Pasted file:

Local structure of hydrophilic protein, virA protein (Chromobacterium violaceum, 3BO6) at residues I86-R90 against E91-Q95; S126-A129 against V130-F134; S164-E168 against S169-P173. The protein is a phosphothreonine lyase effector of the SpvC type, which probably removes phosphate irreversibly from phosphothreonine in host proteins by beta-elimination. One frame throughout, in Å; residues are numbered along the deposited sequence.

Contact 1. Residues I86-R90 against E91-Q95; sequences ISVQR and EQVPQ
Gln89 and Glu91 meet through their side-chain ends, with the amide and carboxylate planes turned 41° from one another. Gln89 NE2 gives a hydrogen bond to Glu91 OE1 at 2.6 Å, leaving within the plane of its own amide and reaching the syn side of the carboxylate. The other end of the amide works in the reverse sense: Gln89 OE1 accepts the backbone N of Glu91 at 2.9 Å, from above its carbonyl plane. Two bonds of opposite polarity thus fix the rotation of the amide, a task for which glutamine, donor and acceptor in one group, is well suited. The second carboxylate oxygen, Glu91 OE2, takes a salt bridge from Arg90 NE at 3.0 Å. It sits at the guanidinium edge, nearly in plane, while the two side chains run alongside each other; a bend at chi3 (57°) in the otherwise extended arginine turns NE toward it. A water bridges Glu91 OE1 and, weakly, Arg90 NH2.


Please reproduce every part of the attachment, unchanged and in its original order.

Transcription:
Local structure of hydrophilic protein, virA protein (Chromobacterium violaceum, 3BO6) at residues I86-R90 against E91-Q95; S126-A129 against V130-F134; S164-E168 against S169-P173. The protein is a phosphothreonine lyase effector of the SpvC type, which probably removes phosphate irreversibly from phosphothreonine in host proteins by beta-elimination. One frame throughout, in Å; residues are numbered along the deposited sequence.

Contact 1. Residues I86-R90 against E91-Q95; sequences ISVQR and EQVPQ
Gln89 and Glu91 meet through their side-chain ends, with the amide and carboxylate planes turned 41° from one another. Gln89 NE2 gives a hydrogen bond to Glu91 OE1 at 2.6 Å, leaving within the plane of its own amide and reaching the syn side of the carboxylate. The other end of the amide works in the reverse sense: Gln89 OE1 accepts the backbone N of Glu91 at 2.9 Å, from above its carbonyl plane. Two bonds of opposite polarity thus fix the rotation of the amide, a task for which glutamine, donor and acceptor in one group, is well suited. The second carboxylate oxygen, Glu91 OE2, takes a salt bridge from Arg90 NE at 3.0 Å. It sits at the guanidinium edge, nearly in plane, while the two side chains run alongside each other; a bend at chi3 (57°) in the otherwise extended arginine turns NE toward it. A water bridges Glu91 OE1 and, weakly, Arg90 NH2.